The law enforcement source also said the arrest Tuesday of four people in Northern California was connected to the LexisNexis investigation. But when contacted by washingtonpost.com, Special Agent Larae Quy at the San Francisco FBI field office said four individuals were detained by Hayward, Calif., authorities on drug-related charges but did not confirm a connection to the LexisNexis investigation, saying the warrants had been sealed by a court order and that she was barred from discussing anything about them.
Officials at the Washington headquarters of the Secret Service declined to comment when contacted about the investigation.
The link between the LexisNexis and Paris Hilton investigations is supported by online conversations that a washingtonpost.com reporter had with the minor whose home was searched. The minor said he was involved in both intrusions and provided an image of what he said was a Web page that only T-Mobile employees would have access to. He also provided an image that appeared to be a search-results screen that only a LexisNexis account holder would be able to see.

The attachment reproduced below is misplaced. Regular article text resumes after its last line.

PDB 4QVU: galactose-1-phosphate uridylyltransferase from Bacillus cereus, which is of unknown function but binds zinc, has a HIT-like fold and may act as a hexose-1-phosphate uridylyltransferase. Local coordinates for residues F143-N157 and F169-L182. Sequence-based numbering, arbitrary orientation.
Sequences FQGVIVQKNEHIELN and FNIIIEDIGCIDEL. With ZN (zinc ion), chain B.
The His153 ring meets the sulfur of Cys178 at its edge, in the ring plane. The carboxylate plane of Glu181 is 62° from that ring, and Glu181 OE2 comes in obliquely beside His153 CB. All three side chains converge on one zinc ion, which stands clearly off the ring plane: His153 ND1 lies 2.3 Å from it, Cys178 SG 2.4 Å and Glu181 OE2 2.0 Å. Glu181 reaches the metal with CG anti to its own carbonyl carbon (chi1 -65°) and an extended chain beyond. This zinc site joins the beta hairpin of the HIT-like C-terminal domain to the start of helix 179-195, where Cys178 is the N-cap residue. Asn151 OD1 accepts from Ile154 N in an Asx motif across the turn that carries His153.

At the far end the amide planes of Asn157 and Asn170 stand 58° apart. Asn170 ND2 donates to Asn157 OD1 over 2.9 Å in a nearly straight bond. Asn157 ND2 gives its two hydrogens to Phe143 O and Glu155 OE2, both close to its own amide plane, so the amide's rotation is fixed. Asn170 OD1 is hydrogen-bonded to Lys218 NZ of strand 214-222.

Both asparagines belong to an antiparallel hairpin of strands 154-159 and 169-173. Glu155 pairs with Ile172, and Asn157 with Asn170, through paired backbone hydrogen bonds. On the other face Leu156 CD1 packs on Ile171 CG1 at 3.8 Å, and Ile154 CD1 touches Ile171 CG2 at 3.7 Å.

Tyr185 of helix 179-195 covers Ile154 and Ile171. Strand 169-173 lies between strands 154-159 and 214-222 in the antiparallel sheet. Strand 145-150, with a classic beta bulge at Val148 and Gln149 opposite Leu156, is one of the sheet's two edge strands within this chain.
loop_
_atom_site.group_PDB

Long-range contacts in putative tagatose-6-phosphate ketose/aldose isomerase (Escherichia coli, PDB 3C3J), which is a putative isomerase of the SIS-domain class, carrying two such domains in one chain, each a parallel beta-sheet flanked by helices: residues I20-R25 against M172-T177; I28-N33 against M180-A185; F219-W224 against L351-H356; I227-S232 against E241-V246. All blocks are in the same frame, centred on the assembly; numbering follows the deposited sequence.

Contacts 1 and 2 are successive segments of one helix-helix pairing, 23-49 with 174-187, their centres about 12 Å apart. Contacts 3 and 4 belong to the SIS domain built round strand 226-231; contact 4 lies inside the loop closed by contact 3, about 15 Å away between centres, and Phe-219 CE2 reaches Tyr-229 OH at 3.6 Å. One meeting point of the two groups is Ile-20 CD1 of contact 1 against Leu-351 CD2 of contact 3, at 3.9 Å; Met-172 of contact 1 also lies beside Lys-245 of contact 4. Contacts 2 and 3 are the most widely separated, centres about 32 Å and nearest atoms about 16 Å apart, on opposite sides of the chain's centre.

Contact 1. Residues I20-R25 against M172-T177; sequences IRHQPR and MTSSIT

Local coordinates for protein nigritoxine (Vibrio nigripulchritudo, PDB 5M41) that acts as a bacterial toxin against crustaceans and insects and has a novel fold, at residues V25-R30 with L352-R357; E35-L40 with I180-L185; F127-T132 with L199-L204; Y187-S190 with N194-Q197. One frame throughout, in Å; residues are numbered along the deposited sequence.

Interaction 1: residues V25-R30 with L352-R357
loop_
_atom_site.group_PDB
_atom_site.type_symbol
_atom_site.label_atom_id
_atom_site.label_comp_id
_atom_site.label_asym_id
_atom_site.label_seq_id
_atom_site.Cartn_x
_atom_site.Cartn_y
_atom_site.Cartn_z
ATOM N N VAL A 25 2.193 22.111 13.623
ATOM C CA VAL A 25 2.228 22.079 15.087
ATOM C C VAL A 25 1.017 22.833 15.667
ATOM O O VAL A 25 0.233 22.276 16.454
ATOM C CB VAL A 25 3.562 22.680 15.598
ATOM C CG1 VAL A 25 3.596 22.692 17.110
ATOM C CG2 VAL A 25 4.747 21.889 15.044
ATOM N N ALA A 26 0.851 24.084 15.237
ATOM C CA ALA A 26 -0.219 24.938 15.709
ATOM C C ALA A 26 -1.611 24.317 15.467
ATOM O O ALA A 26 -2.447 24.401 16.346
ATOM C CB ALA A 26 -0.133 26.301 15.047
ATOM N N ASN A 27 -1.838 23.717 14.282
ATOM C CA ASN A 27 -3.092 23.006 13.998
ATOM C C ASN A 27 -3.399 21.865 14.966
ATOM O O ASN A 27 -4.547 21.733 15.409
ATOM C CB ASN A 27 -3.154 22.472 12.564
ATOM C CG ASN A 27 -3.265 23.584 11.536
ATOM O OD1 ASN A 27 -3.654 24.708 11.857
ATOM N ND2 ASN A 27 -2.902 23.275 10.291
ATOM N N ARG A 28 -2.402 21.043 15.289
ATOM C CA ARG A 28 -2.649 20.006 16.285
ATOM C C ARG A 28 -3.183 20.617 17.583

Officials from both companies declined to comment on the authenticity of the screen shots or on whether they could only have been taken by a person who had gained access to a restricted part of their online networks.